Annex C : The Public Service Commission of Canada
1. Mandate and Responsibilities
The Public Service Commission of Canada is an independent agency which oversees the application, in the federal public service, of the principles of competence and representativeness in appointments and of political non-partisanship. It is a key partner in helping make human resource management more effective and efficient so that government can better serve Canadians. This is a public interest mandate and thus forms part of Canadas governance system.
The Public Service Employment Act (PSEA) establishes the Commission, sets out its mandate and assigns the following key responsibilities to it:
- the operation of a merit-based staffing system and the appointment of qualified and meritorious persons to and from within the public service;
- investigation, review and recourse with respect to matters under the PSEA;
- the delivery of training and development programs; the enhancement of the knowledge and skills of public servants and the promotion of shared values through continuous learning;
- responsibility for matters relating to the non-partisanship of the public service such as granting leave to public servants who seek nomination as and wish to stand as candidates for election;
- the implementation of employment equity programs requested by the Treasury Board or deputy heads; and
- carrying out other related responsibilities provided for in the PSEA and the Employment Equity Act.
- In order to carry out these responsibilities, the Commission, inter alia:
- develops and administers processes and establishes standards for the selection and assessment of persons seeking appointment;
- recruits and promotes public servants in the Executive group;
- recruits public servants at other levels;
- delegates its power to deputy heads to recruit (in certain cases) and to promote employees;
- audits, investigates and monitors staffing activities;
- makes exclusions from the operation of the PSEA or parts of the Act, with the approval of the Governor in Council;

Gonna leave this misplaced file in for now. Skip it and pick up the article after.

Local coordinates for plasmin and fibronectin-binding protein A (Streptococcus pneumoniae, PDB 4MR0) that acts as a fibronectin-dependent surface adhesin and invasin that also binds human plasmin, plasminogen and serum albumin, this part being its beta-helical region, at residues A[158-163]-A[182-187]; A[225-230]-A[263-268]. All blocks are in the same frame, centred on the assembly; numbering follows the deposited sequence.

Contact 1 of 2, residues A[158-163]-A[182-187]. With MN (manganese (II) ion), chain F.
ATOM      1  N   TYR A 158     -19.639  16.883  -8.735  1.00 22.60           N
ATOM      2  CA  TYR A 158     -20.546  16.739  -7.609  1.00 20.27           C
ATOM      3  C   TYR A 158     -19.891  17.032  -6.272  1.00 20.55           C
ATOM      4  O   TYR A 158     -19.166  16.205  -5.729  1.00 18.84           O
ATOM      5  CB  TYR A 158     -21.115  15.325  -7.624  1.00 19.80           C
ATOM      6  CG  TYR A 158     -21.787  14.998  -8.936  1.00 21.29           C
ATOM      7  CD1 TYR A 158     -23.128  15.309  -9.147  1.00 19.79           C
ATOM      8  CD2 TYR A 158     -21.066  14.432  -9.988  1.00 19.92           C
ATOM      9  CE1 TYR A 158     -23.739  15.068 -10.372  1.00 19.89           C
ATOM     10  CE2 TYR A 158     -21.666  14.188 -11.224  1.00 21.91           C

- makes regulations governing matters under the PSEA; and
- provides a general report to Parliament annually on its transactions and affairs.
In addition, the Commission carries out a number of functions under delegation from the Treasury Board. These include:
- developmental programs such as the Career Assignment and Management Trainee Programs;
- exchange programs such as the Interchange Canada and the Foreign Government Exchange Programs; and
- the auditing of certain personnel management functions in government departments.
Lastly, usually with the Canadian International Development Agency as sponsor, the Commission manages or coordinates projects relating to human resources management and training in countries abroad; and in concert with the Department of Foreign Affairs and International Trade, the Commission is responsible for maintaining a high level of Canadian representation in the secretariat of international organizations.
2. Structure and Organization
The powers, duties and functions of the Public Service Commission rest with the three Commissioners who compose the Commission - one of whom is both its President and Chief Executive Officer. They hold office during good behaviour for a 10-year term, are removable on a joint address by the Senate and the House of Commons, and have the status of deputy head.
To discharge its responsibilities, the Commission maintains an important headquarters establishment in the National Capital Region, and regional and district offices in St. Johns, Halifax, Moncton, Charlottetown, Quebec, Montreal, Toronto, Winnipeg, Regina, Edmonton, Vancouver, Victoria, Whitehorse and Yellowknife.
Contact for further information:
The Public Service Commission of Canada
300 Laurier Avenue West
Telephone: (613) 992-9562
Fax: (613) 992-9352
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